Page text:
for 1960 - 1966 Chevrolet Pickup Trucks



There are some differences between the motor mount perches used for the 6-cylinder and the V-8. When I say "perches", I am referring to the bracket or tower that bolts to the frame rail and the front end cross member to which the motor mount (the rubber piece) bolts. Some call them towers. The motor mounts themselves are the same for both engine types but the perches are different.

First off, the motor mounts for the 292 cid 6 cylinder are staggered. That is to say, the right motor mount is about 3" further forward than the left motor mount. On the V-8 and the 230/250 I-6 they are even or straight across for each other.

Next, the left-side perch (driver's side) for the 292 I-6 and V-8 are the same. But the passenger's side perches are different. For the 292 I-6, the perch is smaller and bolts to the forward-most set of holes in the frame and cross member. The passenger's side perch for the V-8 and the 230/250 I-6 is the same size as the driver's side - in fact, it is a mirror image - and bolts to the rear-most set of holes in the frame and cross member.

So actually, if your converting from a 292 you only need to find a right-side perch to make the switch-over. If you converting from a 230 or a 250 6-cylinder, you're ready to go with what you have.

Check the photos below.



These are the perches for the V-8 and the 230/250 I-6  installation. They are the same size and, in fact, are mirror images of one another.




These are the perches for the 292 cid I-6 set-up. As you can see, one is smaller than the other (it goes on the passenger's side).The larger one is exactly the same as the driver's side for the other engines.



On the left is the 292 I-6 perch (passenger's side) and on the right is the one for the V-8 and 230/250. The 292 bracket is shorter and shaped differently than the one for the V-8. The 292 perch bolts in the front-most set of holes and the V-8 perch mount in the rear-most holes.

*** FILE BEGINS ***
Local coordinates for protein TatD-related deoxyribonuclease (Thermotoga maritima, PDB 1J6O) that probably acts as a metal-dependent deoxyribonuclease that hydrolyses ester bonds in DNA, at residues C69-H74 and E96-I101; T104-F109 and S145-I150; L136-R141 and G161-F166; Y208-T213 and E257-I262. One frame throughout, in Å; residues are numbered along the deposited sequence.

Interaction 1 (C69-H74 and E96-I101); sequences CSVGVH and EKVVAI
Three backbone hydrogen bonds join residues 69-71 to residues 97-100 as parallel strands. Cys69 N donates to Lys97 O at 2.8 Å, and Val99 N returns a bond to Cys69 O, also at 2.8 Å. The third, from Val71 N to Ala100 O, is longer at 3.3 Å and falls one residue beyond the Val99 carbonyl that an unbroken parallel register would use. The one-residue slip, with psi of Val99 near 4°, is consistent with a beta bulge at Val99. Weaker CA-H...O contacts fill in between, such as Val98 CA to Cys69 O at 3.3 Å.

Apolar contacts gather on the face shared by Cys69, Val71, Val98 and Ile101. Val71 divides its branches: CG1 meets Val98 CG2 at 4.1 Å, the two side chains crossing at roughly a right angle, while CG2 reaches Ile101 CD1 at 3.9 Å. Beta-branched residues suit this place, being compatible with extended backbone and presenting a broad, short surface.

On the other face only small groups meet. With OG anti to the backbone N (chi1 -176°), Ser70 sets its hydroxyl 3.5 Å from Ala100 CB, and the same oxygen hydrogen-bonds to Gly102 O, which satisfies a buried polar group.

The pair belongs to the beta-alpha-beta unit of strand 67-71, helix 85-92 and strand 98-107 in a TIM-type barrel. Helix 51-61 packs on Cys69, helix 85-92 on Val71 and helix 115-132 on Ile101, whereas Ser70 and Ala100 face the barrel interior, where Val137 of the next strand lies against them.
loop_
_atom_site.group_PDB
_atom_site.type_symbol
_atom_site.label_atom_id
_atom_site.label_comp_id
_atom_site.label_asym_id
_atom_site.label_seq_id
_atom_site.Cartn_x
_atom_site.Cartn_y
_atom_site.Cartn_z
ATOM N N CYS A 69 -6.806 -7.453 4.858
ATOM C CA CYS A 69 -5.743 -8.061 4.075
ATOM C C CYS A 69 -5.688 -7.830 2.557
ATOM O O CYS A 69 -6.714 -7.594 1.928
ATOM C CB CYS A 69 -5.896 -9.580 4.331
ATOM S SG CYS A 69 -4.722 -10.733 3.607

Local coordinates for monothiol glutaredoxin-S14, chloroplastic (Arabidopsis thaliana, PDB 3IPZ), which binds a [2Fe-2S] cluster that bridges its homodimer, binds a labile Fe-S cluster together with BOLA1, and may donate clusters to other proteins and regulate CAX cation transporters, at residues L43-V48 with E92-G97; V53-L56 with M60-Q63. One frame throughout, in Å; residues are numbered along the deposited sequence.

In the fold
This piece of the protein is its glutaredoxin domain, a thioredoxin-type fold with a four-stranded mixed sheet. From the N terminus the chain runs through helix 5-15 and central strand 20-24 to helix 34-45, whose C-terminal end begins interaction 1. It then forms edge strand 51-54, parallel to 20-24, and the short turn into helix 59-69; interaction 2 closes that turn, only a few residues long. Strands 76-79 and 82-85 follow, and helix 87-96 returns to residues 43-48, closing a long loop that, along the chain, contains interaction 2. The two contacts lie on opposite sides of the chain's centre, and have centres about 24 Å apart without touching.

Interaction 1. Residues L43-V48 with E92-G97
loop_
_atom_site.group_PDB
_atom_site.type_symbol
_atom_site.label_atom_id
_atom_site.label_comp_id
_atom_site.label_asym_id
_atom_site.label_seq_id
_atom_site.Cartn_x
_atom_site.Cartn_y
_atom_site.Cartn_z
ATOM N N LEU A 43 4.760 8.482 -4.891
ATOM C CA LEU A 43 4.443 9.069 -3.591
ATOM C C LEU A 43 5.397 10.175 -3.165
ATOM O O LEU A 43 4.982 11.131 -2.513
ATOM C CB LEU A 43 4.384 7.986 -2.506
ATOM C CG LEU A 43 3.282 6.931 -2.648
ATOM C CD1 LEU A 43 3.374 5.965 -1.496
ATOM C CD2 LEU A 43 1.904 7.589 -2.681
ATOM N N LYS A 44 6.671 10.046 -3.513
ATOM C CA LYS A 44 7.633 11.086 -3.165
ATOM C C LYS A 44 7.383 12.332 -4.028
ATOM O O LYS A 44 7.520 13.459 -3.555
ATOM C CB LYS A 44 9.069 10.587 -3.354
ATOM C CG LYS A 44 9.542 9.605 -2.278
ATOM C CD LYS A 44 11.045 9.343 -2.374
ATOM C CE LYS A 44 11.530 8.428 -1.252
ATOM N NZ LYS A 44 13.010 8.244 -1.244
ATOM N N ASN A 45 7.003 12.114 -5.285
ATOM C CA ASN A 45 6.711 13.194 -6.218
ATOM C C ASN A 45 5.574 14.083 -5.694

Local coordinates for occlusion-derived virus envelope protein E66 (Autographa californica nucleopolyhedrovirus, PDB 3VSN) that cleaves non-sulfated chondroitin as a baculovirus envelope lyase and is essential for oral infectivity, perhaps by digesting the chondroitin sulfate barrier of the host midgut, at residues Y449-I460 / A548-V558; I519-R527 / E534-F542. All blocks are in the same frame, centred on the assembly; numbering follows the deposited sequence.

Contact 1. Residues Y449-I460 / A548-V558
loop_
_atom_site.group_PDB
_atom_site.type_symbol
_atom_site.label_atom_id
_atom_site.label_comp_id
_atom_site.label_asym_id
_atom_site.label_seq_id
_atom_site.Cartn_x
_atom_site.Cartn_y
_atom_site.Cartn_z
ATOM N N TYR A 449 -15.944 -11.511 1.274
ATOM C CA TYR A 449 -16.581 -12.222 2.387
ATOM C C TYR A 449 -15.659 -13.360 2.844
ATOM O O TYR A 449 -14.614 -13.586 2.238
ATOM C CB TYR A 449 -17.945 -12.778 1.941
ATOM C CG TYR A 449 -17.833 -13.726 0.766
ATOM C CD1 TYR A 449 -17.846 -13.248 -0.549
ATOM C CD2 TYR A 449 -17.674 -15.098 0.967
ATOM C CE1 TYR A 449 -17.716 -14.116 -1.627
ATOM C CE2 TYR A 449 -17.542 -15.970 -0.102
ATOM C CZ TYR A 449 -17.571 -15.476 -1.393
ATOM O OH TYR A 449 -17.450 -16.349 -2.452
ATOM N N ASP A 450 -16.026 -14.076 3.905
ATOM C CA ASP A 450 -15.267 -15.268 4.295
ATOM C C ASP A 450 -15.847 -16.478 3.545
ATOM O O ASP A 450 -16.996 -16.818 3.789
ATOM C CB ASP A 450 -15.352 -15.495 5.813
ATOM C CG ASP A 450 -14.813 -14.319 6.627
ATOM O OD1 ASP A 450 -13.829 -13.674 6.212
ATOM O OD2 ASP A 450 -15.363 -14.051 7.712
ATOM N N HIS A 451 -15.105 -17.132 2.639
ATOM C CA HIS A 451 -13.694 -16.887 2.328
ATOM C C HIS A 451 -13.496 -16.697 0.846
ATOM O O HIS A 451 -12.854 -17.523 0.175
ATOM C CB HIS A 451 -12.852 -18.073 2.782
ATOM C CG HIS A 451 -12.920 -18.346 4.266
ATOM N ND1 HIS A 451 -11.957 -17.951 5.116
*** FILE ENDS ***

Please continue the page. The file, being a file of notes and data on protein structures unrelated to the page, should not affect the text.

On the left is the perch for the V-8 (driver's side) and on the right is the one for all the I-6s. As you can see they are identical and mount in the same holes. (I took pictures of both in case you didn't believe me!) A special thanks to Richard Twiddy for providing the perches for these photographs.


This will be "work in progress" until we figure it all out. If you have any additional information please CONTACT ME so we can make this as accurate as possible. This is what we have so far:
1960-62 GMC to SBC V8 motor & trans mounts

The following shows one method of converting a 60-62 GMC V6 to a 350 Chevy small block engine with a tail shaft mounted transmission using '67-'72 frame perches. This would apply to a Powerglide or Turbo 350 automatic, or manual 4 speed transmission such as the Borg Warner Super T10, or Muncie M21 or M22.


'67-'72 frame perches are available from OER

Art Breed contribuited this picture of a 1960 1/2-ton, Powerglide, SWB pickup that was purchased new by his father on April 15, 1960. Motor mounts, perches, rear crossmember can be seen in all their original glory. Click on the picture to enlarge.